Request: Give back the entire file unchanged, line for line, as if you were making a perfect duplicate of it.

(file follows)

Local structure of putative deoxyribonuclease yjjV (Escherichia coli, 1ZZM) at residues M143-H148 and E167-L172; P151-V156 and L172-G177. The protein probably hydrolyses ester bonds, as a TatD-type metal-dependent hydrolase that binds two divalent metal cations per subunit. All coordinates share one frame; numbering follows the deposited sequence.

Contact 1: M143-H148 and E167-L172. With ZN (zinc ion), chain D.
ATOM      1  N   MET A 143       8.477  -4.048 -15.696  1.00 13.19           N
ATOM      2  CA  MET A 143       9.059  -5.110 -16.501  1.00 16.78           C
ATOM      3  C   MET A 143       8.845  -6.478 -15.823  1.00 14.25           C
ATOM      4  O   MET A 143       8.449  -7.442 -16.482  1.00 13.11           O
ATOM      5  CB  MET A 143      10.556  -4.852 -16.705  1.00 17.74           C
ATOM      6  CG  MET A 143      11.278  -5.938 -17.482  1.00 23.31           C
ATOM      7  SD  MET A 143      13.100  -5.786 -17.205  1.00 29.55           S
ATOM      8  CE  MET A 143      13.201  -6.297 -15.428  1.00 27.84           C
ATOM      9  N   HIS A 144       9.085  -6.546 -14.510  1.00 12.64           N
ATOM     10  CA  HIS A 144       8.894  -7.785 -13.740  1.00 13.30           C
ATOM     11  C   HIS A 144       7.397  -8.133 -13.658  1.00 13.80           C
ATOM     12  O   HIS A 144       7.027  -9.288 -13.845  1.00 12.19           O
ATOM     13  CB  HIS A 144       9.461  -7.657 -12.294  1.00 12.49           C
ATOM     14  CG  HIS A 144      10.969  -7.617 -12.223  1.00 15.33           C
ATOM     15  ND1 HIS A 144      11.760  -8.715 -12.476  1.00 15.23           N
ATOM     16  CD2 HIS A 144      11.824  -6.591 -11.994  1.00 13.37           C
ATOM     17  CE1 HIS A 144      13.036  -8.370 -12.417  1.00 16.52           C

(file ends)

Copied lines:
Local structure of putative deoxyribonuclease yjjV (Escherichia coli, 1ZZM) at residues M143-H148 and E167-L172; P151-V156 and L172-G177. The protein probably hydrolyses ester bonds, as a TatD-type metal-dependent hydrolase that binds two divalent metal cations per subunit. All coordinates share one frame; numbering follows the deposited sequence.

Contact 1: M143-H148 and E167-L172. With ZN (zinc ion), chain D.
ATOM      1  N   MET A 143       8.477  -4.048 -15.696  1.00 13.19           N
ATOM      2  CA  MET A 143       9.059  -5.110 -16.501  1.00 16.78           C
ATOM      3  C   MET A 143       8.845  -6.478 -15.823  1.00 14.25           C
ATOM      4  O   MET A 143       8.449  -7.442 -16.482  1.00 13.11           O
ATOM      5  CB  MET A 143      10.556  -4.852 -16.705  1.00 17.74           C
ATOM      6  CG  MET A 143      11.278  -5.938 -17.482  1.00 23.31           C
ATOM      7  SD  MET A 143      13.100  -5.786 -17.205  1.00 29.55           S
ATOM      8  CE  MET A 143      13.201  -6.297 -15.428  1.00 27.84           C
ATOM      9  N   HIS A 144       9.085  -6.546 -14.510  1.00 12.64           N
ATOM     10  CA  HIS A 144       8.894  -7.785 -13.740  1.00 13.30           C
ATOM     11  C   HIS A 144       7.397  -8.133 -13.658  1.00 13.80           C
ATOM     12  O   HIS A 144       7.027  -9.288 -13.845  1.00 12.19           O
ATOM     13  CB  HIS A 144       9.461  -7.657 -12.294  1.00 12.49           C
ATOM     14  CG  HIS A 144      10.969  -7.617 -12.223  1.00 15.33           C
ATOM     15  ND1 HIS A 144      11.760  -8.715 -12.476  1.00 15.23           N
ATOM     16  CD2 HIS A 144      11.824  -6.591 -11.994  1.00 13.37           C
ATOM     17  CE1 HIS A 144      13.036  -8.370 -12.417  1.00 16.52           C